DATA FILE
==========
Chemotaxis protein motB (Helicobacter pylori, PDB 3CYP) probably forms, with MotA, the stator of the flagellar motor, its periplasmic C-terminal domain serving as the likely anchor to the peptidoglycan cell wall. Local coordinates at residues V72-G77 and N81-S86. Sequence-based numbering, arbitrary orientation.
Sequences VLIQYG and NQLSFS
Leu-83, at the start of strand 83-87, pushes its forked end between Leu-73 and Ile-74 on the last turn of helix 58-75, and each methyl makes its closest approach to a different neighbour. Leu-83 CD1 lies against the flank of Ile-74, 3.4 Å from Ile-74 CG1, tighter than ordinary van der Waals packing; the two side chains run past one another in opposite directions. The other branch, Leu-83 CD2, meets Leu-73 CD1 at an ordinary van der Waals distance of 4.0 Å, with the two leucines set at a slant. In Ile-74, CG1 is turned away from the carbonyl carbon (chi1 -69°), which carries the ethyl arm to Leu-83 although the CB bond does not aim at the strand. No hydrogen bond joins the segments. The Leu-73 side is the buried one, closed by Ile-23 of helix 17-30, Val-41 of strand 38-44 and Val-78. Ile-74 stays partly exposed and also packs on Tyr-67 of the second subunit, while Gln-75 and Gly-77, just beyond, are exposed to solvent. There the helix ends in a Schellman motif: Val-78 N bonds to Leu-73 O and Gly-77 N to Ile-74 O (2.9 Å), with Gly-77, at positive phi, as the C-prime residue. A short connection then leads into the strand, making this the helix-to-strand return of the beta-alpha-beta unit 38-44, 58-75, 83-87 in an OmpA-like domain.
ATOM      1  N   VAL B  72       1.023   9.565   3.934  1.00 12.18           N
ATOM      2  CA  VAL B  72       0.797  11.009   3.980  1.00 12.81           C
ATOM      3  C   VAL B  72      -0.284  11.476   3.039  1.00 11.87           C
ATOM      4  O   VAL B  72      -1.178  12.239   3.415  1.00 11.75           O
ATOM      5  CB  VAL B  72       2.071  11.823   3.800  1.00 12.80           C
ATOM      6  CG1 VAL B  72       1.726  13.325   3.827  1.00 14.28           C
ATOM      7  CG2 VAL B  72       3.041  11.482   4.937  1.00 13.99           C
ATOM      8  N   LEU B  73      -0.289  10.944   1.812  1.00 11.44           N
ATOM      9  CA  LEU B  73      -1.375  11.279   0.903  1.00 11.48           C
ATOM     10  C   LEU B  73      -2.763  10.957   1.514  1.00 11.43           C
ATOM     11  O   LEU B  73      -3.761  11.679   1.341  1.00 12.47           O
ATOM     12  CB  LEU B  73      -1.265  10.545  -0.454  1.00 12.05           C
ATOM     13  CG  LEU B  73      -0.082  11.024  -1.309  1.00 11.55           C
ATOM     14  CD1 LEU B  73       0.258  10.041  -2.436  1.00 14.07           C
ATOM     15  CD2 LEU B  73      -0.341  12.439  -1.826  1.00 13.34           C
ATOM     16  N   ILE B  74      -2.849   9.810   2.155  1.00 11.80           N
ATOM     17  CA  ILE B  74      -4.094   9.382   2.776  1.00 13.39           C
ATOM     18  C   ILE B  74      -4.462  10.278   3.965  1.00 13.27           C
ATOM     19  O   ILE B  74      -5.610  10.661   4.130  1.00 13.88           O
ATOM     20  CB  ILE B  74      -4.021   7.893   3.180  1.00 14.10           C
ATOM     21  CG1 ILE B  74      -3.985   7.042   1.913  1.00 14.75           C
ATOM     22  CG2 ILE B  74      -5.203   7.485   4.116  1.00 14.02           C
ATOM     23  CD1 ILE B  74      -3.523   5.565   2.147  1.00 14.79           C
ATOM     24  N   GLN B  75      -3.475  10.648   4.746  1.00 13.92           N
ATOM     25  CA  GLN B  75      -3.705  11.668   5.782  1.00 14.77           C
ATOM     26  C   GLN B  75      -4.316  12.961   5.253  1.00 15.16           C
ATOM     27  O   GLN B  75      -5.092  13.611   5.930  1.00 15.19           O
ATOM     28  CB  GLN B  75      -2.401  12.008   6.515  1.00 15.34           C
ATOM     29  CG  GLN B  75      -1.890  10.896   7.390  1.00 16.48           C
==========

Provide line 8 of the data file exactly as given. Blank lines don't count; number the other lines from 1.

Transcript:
ATOM      5  CB  VAL B  72       2.071  11.823   3.800  1.00 12.80           C